Three new releases reviewed.


24 Postcards In Full Colour

Fat Cat


Using piano, strings, transistors and various found sounds, the premise behind the fourth album from the German-born composer/producer is to explore the ringtone as a medium for music performance. As pretentious as that may sound, the results are a lot more straightforward.

Each of the 24 tracks, collectively clocking in at just over 30 minutes, are snapshots rather than complete entities. Taken in its parts, and although fragmentary and deliberately incomplete, there are moments of startling beauty.

As a statement on the transitory nature of the modern music-listening experience, this works perfectly; as a coherent and satisfying album, less so. Fans of contemporary classical pianist Ludovico Einaudi and minimalist Philip Glass, as well as those who enjoy the ambient textures of Deaf Center and Murcof, will still find much to admire here.


Download tracks: Lullaby From The Westcoast Sleepers


We're Becoming Islands One by One

Rocket Girl


More than several years ago, Northern Irish band The Catchers were on the indie record label Setanta, once home to a diverse collection of Irish acts now let loose and enjoying varying degrees of success. As such, The Catchers were destined for, at the very least, a mild form of cultdom - which is nice but probably not terrific if you have a couple of utility bills to pay.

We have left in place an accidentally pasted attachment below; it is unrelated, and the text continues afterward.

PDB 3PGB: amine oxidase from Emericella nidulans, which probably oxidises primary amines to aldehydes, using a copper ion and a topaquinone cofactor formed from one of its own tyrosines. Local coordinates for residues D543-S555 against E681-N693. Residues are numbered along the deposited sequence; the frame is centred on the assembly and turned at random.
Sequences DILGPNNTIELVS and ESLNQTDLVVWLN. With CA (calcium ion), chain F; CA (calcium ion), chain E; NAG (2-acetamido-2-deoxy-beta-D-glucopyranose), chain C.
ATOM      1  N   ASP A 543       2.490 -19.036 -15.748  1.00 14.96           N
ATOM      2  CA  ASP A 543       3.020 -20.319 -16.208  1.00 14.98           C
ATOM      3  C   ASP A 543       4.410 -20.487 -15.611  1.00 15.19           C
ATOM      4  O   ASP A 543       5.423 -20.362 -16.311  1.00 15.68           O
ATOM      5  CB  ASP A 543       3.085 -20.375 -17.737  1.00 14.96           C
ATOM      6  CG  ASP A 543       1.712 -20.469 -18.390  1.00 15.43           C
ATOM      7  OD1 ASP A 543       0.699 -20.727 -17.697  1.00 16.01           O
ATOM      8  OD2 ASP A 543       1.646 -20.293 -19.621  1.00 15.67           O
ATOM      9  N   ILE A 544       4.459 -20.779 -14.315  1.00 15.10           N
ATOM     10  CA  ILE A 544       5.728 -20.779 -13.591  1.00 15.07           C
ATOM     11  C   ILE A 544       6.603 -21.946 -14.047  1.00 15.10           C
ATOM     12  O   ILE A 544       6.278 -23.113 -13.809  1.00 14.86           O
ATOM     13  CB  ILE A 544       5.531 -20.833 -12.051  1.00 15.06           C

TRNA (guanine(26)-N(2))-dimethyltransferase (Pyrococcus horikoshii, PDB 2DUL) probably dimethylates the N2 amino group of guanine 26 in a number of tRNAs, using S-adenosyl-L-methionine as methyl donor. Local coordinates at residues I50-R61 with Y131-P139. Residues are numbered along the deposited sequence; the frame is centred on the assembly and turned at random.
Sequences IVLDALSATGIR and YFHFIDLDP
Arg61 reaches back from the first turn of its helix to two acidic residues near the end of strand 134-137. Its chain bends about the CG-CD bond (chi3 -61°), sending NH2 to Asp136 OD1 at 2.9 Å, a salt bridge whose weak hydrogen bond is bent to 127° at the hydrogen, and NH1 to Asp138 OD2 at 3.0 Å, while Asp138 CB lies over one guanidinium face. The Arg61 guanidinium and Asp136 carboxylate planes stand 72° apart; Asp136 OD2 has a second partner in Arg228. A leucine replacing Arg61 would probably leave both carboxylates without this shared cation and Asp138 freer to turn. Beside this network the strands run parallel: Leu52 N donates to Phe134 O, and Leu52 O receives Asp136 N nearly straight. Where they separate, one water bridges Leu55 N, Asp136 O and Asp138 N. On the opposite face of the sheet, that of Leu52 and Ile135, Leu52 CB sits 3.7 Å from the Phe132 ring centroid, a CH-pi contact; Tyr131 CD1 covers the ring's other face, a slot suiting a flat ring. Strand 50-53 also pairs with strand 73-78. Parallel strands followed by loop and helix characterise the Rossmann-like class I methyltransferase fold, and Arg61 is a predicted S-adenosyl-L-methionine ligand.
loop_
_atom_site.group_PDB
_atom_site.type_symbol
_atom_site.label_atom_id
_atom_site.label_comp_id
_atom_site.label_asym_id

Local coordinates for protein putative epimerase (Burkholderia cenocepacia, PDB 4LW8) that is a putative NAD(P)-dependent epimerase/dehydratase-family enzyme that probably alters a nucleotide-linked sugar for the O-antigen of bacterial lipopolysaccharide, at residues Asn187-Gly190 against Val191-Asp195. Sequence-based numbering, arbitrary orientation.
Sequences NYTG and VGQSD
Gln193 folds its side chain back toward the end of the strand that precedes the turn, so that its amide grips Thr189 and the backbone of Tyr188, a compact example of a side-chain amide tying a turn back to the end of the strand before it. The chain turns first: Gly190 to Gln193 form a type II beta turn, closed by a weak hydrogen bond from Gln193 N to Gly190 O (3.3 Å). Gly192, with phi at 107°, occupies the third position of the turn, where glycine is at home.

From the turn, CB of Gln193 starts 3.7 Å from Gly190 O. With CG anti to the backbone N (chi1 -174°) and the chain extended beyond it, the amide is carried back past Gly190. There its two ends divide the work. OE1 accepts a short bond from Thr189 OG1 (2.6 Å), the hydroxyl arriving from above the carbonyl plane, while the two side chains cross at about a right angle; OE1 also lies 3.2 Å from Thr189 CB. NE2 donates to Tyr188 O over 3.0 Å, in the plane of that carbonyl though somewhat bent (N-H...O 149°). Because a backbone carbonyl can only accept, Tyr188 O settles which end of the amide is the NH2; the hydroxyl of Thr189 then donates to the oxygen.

Some things don't change, however, as former Catchers' songwriter Dale
Grundle proves in his latest creative venture: the guy can write a bucolic, gentle song that is as good as any you might lend an ear to this or any
other year. Melodies are one thing, lyrics are another; Grundle manages to fuse filigree yet memorable tunes with deft prose-like narratives that ooze
chilly elemental imagery without coming across as winsome or daft.

Strike this one up as a hit, so.


Download tracks: Setting Fire to Sleepy Towns, Dressed for Rain


The Tick Tock Club



Golden Arm Trio is the performance vehicle of Graham Reynolds, the composer and band-leader best known for scoring Richard Linklater's 2006 cult rotoscope film, A Scanner Darkly. Here, the "trio" - actually a loose collective of some 24 members (not including Reynolds himself, who's quite the whizz on piano and drums) - attacks with evident gusto some of Reynolds's recent occasional pieces.

From the crime-jazz workout of 20 Million Ways to Die in Chicagoto the keen Shostakovich tribute DSCH, this is an enjoyably anarchic mixum-gatherum. The only thing lacking is any real sense of new ground being broken. But hey, the liner notes are pure Howard Moon, sir: "Without really meaning to, I spent a year and a half writing melodies based on this rhythmic motif: three quarter notes and four sixteenths." The silly sausage.


Download tracks: The End of Speedy Jinx, DSCH